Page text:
By Pension and Benefits Editorial Staff
When the elimination of financial penalties associated with failing to comply with the individual mandate goes into effect in 2019, the RAND Corporation (RAND) estimates a decline in coverage between 2.8 million and 13 million. In more than half of the possible scenarios studied by RAND, eliminating the penalty resulted in an increase in the federal deficit, but, overall, eliminating the mandate has uncertain effects on the federal deficit.
Individual mandate. The individual mandate of the Patient Protection and Affordable Care Act (ACA) requires most Americans to enroll in health insurance, reducing the likelihood of adverse selection in the insurance markets, under which insurers could charge higher premiums or deny coverage to sicker and older people, leading to higher premiums overall. Under the ACA, individual market insurers in every state were required to offer comprehensive coverage, without restrictions on preexisting conditions, to all applicants. In 2017, Congress eliminated the individual mandate penalty effective January 1, 2019. The Congressional Budget Office (CBO) estimated that eliminating the penalty would reduce health insurance enrollment by between 3 million and 6 million and increase premiums by between three and 13 percent.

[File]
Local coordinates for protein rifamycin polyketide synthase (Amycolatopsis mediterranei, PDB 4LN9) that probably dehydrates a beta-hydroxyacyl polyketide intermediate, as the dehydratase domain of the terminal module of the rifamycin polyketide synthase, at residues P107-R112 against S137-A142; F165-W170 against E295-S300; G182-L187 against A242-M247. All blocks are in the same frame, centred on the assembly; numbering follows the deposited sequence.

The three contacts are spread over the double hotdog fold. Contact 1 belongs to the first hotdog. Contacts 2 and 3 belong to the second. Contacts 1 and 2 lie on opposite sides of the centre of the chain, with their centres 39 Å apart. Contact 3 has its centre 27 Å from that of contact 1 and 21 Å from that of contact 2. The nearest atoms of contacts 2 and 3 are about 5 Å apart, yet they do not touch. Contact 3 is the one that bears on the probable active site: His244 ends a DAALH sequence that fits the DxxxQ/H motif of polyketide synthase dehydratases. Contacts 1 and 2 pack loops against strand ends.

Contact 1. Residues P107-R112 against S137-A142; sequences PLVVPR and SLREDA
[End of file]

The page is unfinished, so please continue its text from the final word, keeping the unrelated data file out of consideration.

Response to elimination of penalty. Based on a study of 10 scenarios, RAND estimates that eliminating the penalty will result in a decline in coverage between 2.8 million and 13 million. Though there is relatively limited literature on the individual mandate, the empirical studies RAND identified showed consistent evidence that insurance mandates increase health insurance enrollment. However, there is a lack of consensus on the drivers of consumers’ response to the individual mandate. Despite economic theory that suggests individuals would be more responsive to a large penalty, compared to a smaller one, studies found compliance does not vary with the penalty’s size. Other factors of influence include awareness of the law, framing the mandate as a penalty versus a tax, and political ideology. RAND hypothesized that consumers’ responses to the change will depend on factors such as the value they place on being insured, out-of-pocket costs, the size of the penalty, and their desire to comply with the law.
Impact on deficit. RAND found that the effect of the elimination of the individual mandate on the federal deficit depends on how enrollees eligible for premium tax credits and Medicaid (i.e. those with little financial reason to drop coverage) respond to the elimination of the penalty. RAND predicted that the impact on the federal deficit will range from a reduction of $8 billion to an increase in $3.6 billion. In six of the 10 scenarios studied by RAND, eliminating the penalty resulted in an increase in the deficit.
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